What Do Eyebrows Look Like in 2022? Well, It's Complicated

The great brow vibe shift.

Drew Barrymore Thin Brows

Getty Images / Instagram

I can distinctly remember the day I started caring about my eyebrows. It was 2013, and the biggest eyebrow moment of the time (to my knowledge, anyway) came from a big-name model. Cara Delevigne walked her one and only show for Victoria's Secret that year, and as she strutted down the runway, her thick, inky brows suddenly made me hyper-conscious of my own over-plucked set—a hangover from the just-wrapped '00s. She, along with fellow big-browed gals like Sofia Vergara, Lily Collins, and then-Disney star Zendaya, ushered in an era of bushy, boxy brows. But unbeknownst to them, they'd be the harbingers of the final eyebrow era ever.

The past few decades have all come equipped with an instantly-recognizable eyebrow style. Of course, there were defining eyebrow looks even earlier (think paper-thin arches from the Vaudeville years), but styles really became universal in the '70s, when a beachy, natural-adjacent aesthetics collided with the delightful decadence of disco. Eyebrows got bushier in the '80s—thanks to icons like Brooke Shields and Whitney Houston—before doing a hard 180 in the '90s to favor the super-thin, curved brows that spilled over into the '00s. And, of course, as we all know, another overcorrection birthed the "Instagram eyebrow" era. But really, that's where the universality ends.

What we have today is something far more like a choose-your-own-adventure eyebrow aesthetic and that's because there are so many different popular styles today in general. Think about your TikTok FYP, for example. Spend an hour flicking through clips and you'll see: the "that girl" aesthetic, characterized by carefully combed, laminated brows; the "cottagecore" aesthetic focused on a relaxed return to a more bucolic time; the "baddie" aesthetic, built around traditional hyper-femme sex appeal like very arched brows; the "e-girl" aesthetic that references East Asian beauty styles like straight-across brows; the "Y2K" aesthetic that mimics the look of the new millennium (albeit, with more refinement).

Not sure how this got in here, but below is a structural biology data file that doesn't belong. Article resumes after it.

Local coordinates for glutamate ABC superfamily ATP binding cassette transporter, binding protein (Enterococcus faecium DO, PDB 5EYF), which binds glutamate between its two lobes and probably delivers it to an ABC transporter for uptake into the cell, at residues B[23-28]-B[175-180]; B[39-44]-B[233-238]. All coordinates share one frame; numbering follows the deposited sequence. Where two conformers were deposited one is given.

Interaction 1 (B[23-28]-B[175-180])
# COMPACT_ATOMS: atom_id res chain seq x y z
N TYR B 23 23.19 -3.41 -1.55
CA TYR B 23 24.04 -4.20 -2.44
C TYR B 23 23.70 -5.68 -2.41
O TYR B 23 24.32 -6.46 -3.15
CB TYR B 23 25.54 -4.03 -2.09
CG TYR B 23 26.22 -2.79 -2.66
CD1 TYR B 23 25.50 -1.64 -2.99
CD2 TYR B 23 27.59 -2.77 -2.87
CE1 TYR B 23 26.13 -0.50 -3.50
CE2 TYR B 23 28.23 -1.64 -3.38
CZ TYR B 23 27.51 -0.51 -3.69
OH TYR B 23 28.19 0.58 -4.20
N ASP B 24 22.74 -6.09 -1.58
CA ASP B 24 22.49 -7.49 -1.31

The thing is, though, these groups and looks aren't so distinct as to be entirely separate, cliqued off at exclusive lunch tables like something out of The Breakfast Club—not only do Pam Anderson-enthusiasts, trendy hypebaes, and beachy coconut girls often co-exist in the same friend group, they co-exist within the same person. We contain multitudes, y'all, and the expressive power of creatively-inclined platforms like TikTok are to thank.

There is perhaps no better case for this assertion than the simultaneous rise of Y2K eyebrows and the laminated brow look. The latter would look just as at home in the 1984 mermaid movie Splash as it does on modern, era-defining stars like Lizzo and Dua Lipa. The former is largely inspired by Gen Z's growing interest in so-called "bimbo culture" like the candy-pink facade of the Playboy Mansion's Girls Next Door, Pamela Anderson, Baby Phat, and a reconsidering of Megan Fox.

The two eyebrow aesthetics couldn't be more different. And yet, young people are swapping tips and tricks on how to conceal their thicker brows to draw thinner ones on, only to embrace the bushy look the very next day. There's no one-style-fits-all eyebrow anymore because no one's interested in one style at all, in any sense. In a lot of ways, it's freeing.

But, naturally, the rise of multiple, equally-popular eyebrow styles doesn't come without the pressure to suit all of them. Of that token, razor-thin '90s/'00s brows are (on TikTok, at least) referred to as either Pam Anderson brows or "cigarette mom" brows depending on how one feels trying them on through the app's VR filter. Those who seem to suit the look are dubbed Pams—a retro definition of sexy that favored a traditional idea of femininity anchored by freewheeling, exotic details: an arm tattoo, a navel piercing, a shiny blue wad of gum-smacking between over-lined lips.

Though we're undoubtedly amid an eyebrow revolution, it's a deeply personal one. Sure, they're just eyebrows, but they frame our most important feature, the eyes. They're part of how we emote, how we covey shock and outrage, how we silently flag to our best friend that their crush has entered the room. And now, it seems, they're how we tie up our personal styles with a bow. The eyebrow revolution isn't exactly televised, but it's certainly being broadcast—check TikTok's millions of brow-centric videos for all the proof you need.

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